Forests in Pakistan:
Forests are the best gift of nature. Besides beautifying the country, forests are beneficial as they check pollution, prevent flooding of rivers and provide fruits and raw materials such as paper and timber. They are also a means to promote tourism and are a natural habitat for wildlife.
The forests of Pakistan vary depending upon the physical features and climate of the province. In the northern areas we have a lush growth of Alpine and coniferous forests. Both require minimum sunlight and can survive in low temperatures.
Shishum, babul and other valuable variety of trees grow in the plains of Punjab. The arid areas of Sindh and Baluchistan are covered by thorny bushes and shrubs. Juniper forests are found in Ziarat in the Baluchistan province.
The Indus and Hub delta are a home of mangrove forests. These are special plants/trees which can survive in the salty sea water. Besides these naturally occurring forests, there are some forests planted by humans. The Changa Manga near Lahore is a best example of human planted forest.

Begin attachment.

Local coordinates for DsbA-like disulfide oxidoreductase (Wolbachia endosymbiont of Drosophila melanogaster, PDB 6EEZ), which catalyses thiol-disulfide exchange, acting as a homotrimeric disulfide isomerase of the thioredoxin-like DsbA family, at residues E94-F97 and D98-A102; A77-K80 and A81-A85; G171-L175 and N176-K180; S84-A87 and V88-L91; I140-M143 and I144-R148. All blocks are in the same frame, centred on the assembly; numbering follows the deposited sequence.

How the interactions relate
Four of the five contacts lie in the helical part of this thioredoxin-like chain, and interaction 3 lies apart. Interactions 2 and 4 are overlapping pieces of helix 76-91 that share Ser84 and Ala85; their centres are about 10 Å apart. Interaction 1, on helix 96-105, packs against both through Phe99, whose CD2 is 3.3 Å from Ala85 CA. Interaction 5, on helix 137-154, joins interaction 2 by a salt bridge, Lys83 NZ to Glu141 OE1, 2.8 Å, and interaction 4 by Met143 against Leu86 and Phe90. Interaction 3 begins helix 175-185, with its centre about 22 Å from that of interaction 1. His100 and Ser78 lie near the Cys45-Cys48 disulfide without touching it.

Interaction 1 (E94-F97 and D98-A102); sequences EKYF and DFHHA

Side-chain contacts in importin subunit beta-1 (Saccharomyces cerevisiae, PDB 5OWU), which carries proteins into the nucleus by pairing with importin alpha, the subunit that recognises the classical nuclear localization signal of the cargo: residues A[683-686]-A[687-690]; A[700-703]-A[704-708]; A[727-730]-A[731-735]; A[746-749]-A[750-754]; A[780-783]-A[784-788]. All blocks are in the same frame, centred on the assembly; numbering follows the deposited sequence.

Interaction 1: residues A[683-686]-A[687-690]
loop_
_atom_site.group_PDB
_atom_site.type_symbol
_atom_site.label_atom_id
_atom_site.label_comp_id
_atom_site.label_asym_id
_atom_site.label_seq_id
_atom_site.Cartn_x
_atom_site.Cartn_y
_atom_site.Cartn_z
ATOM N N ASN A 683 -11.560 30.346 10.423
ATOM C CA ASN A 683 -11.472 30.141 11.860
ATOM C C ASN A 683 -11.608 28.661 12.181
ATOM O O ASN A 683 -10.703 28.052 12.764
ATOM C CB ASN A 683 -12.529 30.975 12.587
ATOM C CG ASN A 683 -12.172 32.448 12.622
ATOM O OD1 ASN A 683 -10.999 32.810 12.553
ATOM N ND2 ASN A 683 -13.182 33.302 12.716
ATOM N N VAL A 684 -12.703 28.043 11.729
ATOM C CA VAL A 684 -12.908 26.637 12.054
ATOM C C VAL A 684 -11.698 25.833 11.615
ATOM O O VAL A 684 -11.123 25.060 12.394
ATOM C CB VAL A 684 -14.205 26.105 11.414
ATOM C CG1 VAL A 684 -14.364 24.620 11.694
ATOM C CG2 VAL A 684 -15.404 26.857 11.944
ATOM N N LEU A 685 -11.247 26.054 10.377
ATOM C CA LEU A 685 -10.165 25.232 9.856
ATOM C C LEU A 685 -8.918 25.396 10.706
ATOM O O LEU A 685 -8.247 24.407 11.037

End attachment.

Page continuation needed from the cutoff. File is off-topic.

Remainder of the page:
Mangrove forests in the Indus and the Hub Delta are the 5th largest Mangrove ecosystem in the world. Due to lack of awareness, they were not given much importance and the mangrove trees were cut mercilessly for domestic use for the locals but now with the realization of their significance, the government and the people are taking steps to conserve it.
Significance of Mangroves
Mangroves contribute to the economy of a country. Fishing industry is an important industry of Pakistan. Pakistan exports shrimps, prawns and fish to other countries. The mangroves provide a breeding ground to these species. In this way mangroves provide employment to the people as most of the locals in that area are associated with fishing in one way or the other. The mangroves also provide fuel wood, fodder for cattle and grazing grounds for camels. Chemicals are obtained from mangroves.
Mangroves protect and stabilize the shore line and are nature’s way to check Tsunami. The mangroves along the coast line of Pakistan are a sanctuary to migratory birds as well. In Pakistan, the mangroves are at the risk of extinction. The ever increasing population and industrialization pose the biggest threat. Large areas have been wiped out to make place for buildings.
Steps taken to conserve Mangroves
To save mangroves in Sindh the WWF has set up 2 mangrove nurseries and have planted around 10,000 saplings. Locally managed nurseries are also operating. Areas cleared have been replanted. Hopefully we will be able to save our mangroves.